Devil’s Dyke is one of Sussex’s most popular tourist attractions with a breathtaking view famously described as “The Grandest in the world” by artist John Constable.
However there is growing concern that the view may be at risk from unwanted development and local people are now calling for it to be formally protected.
For the past three years the speculative property company, Mayfield Market Towns has tried unsuccessfully to force local councils to support its proposal to build on the site. However the plan, which involved a new town of 10,000 homes directly in front of the National Trust’s Viewpoint has been roundly rejected and excluded from all local plans across the area.
Mayfields has gone to great lengths to play down the impact that its proposal would have on the famous view. The company has deluged local councils with thousands of pages of planning submissions claiming that, although “the site is visible from key viewpoints within the South Downs National Park… The visibility of the countryside area does not preclude development.”
The proposal has been likened to a disastrous plan more than 70 years ago to create a new ‘garden city’ near Ditchling. The doomed scheme in 1939 inspired a national campaign to save the South Downs and resulted in “Recording Britain” with hundreds of artists commissioned to paint England’s most threatened landscapes.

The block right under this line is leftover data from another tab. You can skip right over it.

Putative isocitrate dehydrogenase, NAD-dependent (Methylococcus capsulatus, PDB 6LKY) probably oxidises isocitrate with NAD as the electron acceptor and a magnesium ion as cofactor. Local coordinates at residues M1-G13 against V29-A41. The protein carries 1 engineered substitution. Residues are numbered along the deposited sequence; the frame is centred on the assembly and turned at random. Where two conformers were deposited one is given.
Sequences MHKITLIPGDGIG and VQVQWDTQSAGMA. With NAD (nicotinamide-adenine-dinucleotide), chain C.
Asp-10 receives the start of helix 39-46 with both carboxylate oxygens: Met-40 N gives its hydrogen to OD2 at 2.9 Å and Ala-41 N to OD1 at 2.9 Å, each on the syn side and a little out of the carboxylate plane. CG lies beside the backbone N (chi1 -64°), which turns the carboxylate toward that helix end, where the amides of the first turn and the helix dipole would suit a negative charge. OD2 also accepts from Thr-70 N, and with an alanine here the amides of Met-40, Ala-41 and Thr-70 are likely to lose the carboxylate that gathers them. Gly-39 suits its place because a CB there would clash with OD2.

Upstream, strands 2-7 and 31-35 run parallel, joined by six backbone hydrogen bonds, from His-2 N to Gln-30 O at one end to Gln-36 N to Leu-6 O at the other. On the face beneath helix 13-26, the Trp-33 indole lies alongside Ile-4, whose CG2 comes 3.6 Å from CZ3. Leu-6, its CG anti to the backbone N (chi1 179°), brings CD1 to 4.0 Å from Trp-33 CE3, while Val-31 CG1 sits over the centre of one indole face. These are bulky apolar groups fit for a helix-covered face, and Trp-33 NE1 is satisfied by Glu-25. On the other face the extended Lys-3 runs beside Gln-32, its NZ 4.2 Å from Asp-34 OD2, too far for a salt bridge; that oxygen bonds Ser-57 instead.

The site earmarked for Mayfields unpopular proposal is clearly identifiable from local landmarks as being a central part of Constable’s famous vista which is has been enjoyed by thousands of visitors for centuries. Today it is one of Sussex’s most popular tourist destinations
“It would be crazy to put a new town bang in the middle of one of the most beautiful views in Sussex,” says local walker, Claire Wise. “It is very special to be able to stand at this point and see so much unspoilt English countryside spreading out in front of you. I am not surprised it has been rejected by all the councils – it would have been an act of vandalism!”
Under the National Planning Policy Framework (NPPF) the law already offers some protection for sensitive landscapes. According to official Government guidance: “planning should recognise the intrinsic character and beauty of the countryside. Local plans should include strategic policies for the conservation and enhancement of the natural environment, including landscape. This includes designated landscapes but also the wider countryside.” (Planning Practice Guidance)
Earlier this year these protections were seen in action with the Secretary of State for Communities and Local Government, Greg Clark dismissing an appeal by a company wanting to build a solar farm on open countryside near Steyning.
Mr Clark’s report stated that: “Sweeping views across a parkland-like landscape and their seamless integration with the rising slopes of the South Downs National Park would be lost to an unforgiving utilitarian aspect.” Adding, “The National Planning Policy Framework requires great weight to be given to conserving landscape and scenic beauty in National Parks, which have the highest status of protection in relation to landscape and scenic beauty.”
However, the persistence of speculative property companies like Mayfields has prompted local people to call for more formal protection for vulnerable areas like Constable’s “Grandest View”.